Tomás Ó Sé: If I was still a Kerry player I'd be preparing for war against the Rebels
Published 17/07/2015 | 02:30
Back in Dingle at a friend's wedding last week I was left picking little shards of shrapnel from my skin after stepping on a landmine that I hadn't seen coming.
In fact, it had already detonated beneath me before I even realised what it was.
As we were congratulating the happy couple on the way out of the church, the groom, a Cork man who I hadn't met before, greeted me with a killer punchline.
"We found our rudder, Tomás," he declared with a smile, my mind a million miles away from Killarney at that moment.
I'd gone on a few steps before I caught on to what it was about. I laughed. Ouch!
It's been following me around a bit these last couple of weeks. Good-natured stuff. No scarcity of Cork folk sidling up with a reminder that they haven't gone away but adding the proviso that Kerry will surely have their ducks in a row the next day.
Frankly, it's a narrative that unnerves me even more than the script before the drawn game.
The line being peddled that Cork can't really improve much more and Kerry have all the scope for it just doesn't stack up. It's idle talk.
You can't underestimate what last week's performance will do for Cork too. I've been involved in too many replays with them to know what they source from a second chance.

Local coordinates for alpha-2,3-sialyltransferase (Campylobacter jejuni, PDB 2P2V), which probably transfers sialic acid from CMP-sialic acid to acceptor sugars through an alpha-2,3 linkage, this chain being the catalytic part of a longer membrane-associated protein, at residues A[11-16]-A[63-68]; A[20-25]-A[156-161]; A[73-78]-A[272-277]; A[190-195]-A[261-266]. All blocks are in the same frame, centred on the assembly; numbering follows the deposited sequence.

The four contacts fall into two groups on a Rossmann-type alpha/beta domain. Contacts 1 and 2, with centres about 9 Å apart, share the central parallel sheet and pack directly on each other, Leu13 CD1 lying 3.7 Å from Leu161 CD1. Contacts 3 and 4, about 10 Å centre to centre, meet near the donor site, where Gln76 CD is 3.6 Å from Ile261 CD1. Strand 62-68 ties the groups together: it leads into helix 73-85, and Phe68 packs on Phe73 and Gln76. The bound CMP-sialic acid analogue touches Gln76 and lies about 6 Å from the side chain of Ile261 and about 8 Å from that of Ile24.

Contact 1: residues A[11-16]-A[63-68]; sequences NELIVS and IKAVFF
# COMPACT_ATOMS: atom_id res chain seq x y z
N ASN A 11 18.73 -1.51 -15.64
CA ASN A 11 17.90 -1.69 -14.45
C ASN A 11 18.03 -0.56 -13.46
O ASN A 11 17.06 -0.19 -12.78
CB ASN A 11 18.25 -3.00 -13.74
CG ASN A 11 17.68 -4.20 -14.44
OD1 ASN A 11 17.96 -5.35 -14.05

To quote my friend in Dingle, they certainly have found their rudder.
They performed last week like the team we saw so often in the League, like the team I expected to show up in Páirc Uí Chaoimh last year, like the team I expected would learn from that defeat and show up against Dublin in the League final.
Once Donncha O'Connor, Colm O'Neill, Eoin Cadogan, Paul Kerrigan and Alan O'Connor put their shoulder to the wheel and the rest followed, it was always going to be a real contest.
They'll be content that they asked All-Ireland champions questions and didn't always get answers. They stood up when I thought they'd lie down. They hassled, harried, bullied.
At half-time I was happy, sensed Kerry would go quickly for the kill, rattle off a few early scores and watch them wilt, just as they had done in the three big games over the previous 18 months that I had based a particular opinion of them on.
But I was wrong again.